The developer seeking to transform one of the city's last remaining trailer parks has pulled its application for a permit to remove 109 mobile homes off Thursday's Rent Control Board agenda.
In a letter to the board Thursday, the developer's representative Mark Luzzatto said he's once again looking at revising plans for a major mixed-use commercial/retail/office space project on the property at 2930 Colorado Ave.:
The Planning Commission recommended that the City Council require a broader range of unit types and additional affordable units in the project.
The resulting replacement project will, based on the Planning Commission's recommendations, likely contain fewer units but a broader range of unit types with a greater mix of affordable units.
We will submit a revised application to you very shortly.
Under city law, any landlord who wants to remove a rent-controlled unit from the market is required to obtain a permit from the Rent Control Board. Village Trailer Park LLC's application is to remove the spaces on which the 109 trailers lay, not the actual units themselves, because those are privately owned.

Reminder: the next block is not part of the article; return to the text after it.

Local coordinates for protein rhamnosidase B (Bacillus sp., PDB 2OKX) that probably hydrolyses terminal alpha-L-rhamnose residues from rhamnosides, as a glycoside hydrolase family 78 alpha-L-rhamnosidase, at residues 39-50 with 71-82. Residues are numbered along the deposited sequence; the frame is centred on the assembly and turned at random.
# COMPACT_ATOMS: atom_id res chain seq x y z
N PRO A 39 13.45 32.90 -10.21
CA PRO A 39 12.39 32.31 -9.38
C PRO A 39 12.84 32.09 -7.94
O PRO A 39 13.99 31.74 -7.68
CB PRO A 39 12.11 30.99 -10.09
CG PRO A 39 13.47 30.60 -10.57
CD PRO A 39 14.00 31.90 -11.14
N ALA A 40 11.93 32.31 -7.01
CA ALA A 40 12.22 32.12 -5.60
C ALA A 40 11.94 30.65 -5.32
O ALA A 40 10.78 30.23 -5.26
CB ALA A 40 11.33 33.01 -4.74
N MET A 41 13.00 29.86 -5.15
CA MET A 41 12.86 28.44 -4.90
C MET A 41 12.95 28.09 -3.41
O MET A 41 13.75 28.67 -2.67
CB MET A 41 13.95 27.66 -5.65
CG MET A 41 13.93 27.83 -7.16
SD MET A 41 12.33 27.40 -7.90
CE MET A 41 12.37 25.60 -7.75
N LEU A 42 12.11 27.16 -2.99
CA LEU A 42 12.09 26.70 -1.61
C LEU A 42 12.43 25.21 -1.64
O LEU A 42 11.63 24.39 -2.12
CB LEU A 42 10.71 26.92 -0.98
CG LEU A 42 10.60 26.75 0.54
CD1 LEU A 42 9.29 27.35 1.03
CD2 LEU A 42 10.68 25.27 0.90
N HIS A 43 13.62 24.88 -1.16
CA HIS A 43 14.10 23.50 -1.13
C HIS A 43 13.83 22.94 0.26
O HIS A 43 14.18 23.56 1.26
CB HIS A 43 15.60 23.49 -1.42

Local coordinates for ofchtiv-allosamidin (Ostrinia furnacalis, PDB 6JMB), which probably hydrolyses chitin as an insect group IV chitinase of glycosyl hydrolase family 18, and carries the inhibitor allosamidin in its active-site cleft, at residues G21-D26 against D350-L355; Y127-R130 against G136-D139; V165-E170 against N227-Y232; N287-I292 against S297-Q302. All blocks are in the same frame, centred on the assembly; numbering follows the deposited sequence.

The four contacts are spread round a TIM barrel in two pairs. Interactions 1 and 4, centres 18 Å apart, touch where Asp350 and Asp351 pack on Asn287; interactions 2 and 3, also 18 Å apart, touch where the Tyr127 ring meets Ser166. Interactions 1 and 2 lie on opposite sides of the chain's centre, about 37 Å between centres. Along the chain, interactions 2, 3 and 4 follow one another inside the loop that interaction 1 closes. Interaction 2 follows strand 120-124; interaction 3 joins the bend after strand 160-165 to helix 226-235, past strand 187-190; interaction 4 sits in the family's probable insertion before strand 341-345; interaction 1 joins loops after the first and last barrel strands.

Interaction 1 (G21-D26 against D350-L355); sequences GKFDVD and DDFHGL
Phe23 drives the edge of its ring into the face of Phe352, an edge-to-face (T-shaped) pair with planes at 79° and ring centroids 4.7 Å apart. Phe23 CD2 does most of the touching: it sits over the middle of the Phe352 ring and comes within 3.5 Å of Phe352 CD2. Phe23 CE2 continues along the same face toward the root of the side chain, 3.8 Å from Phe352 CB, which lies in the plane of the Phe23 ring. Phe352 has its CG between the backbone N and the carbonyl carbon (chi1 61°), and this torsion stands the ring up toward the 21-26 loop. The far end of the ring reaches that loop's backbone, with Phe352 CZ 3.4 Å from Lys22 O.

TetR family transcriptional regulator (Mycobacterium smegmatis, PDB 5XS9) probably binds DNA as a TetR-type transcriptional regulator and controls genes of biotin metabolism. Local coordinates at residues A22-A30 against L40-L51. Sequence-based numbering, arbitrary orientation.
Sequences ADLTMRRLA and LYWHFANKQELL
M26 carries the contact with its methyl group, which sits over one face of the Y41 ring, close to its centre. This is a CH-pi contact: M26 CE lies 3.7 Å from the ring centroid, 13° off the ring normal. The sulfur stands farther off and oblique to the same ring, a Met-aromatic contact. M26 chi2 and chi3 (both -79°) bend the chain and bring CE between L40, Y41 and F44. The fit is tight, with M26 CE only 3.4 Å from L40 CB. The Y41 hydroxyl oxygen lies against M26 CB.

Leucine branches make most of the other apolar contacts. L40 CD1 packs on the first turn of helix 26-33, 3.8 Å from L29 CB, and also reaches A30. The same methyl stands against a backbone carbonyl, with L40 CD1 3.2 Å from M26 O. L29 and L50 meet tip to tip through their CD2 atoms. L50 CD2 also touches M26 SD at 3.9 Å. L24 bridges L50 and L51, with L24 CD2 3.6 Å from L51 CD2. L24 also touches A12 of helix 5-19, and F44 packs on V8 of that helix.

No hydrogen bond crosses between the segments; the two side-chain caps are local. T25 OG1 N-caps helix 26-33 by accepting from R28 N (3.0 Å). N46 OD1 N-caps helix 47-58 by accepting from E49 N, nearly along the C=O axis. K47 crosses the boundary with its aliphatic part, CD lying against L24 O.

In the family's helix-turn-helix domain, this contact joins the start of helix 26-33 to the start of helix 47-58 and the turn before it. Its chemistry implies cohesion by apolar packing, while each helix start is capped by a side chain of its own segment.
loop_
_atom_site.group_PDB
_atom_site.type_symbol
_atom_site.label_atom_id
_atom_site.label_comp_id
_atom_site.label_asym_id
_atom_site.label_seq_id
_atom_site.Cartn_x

Park resident Brenda Barnes called the application's removal from the agenda good news. She planned to host a party in celebration at the park's recreation room.
"In the meantime, there are many many things we can accomplish... such as getting enough signatures for an initiative to prohibit any city agency from allowing homes people own to be taken for development unless the residents are moved out [of] their homes [first]."
The developer's latest plans called for 480 new apartments and condos and 30,000 square feet of retail outlets and offices. They have changed in the past few months, with the developer, Village Trailer Park, LLC., scaling back the amount of commercial floor space, while increasing the housing and amount of walkways and gathering spaces for outdoor dining and parks.
Of the 480 residential units, 147 would be rent-controlled.
But the city's Planning Commission to increase the number of units that would be restricted for tenants with "very low" and "low" incomes from 38 to 62.
Village Trailer Park LLC first introduced plans five years ago to the shutter the park, immediately prompting protest from residents who want to keep their homes.
The developer still needs to clear a number of regulatory hurdles—including acquiring the removal permit—before it can start building.
In his application to the Rent Control Board, Luzzatto said he anticipates breaking ground in the summer of 2013. Mobile home owners would have to relocate by January.
At Colorado Avenue, just east of 26th Street, the park was built in 1951, and was originally one of 11 trailer parks in Santa Monica. Now it's one of just two.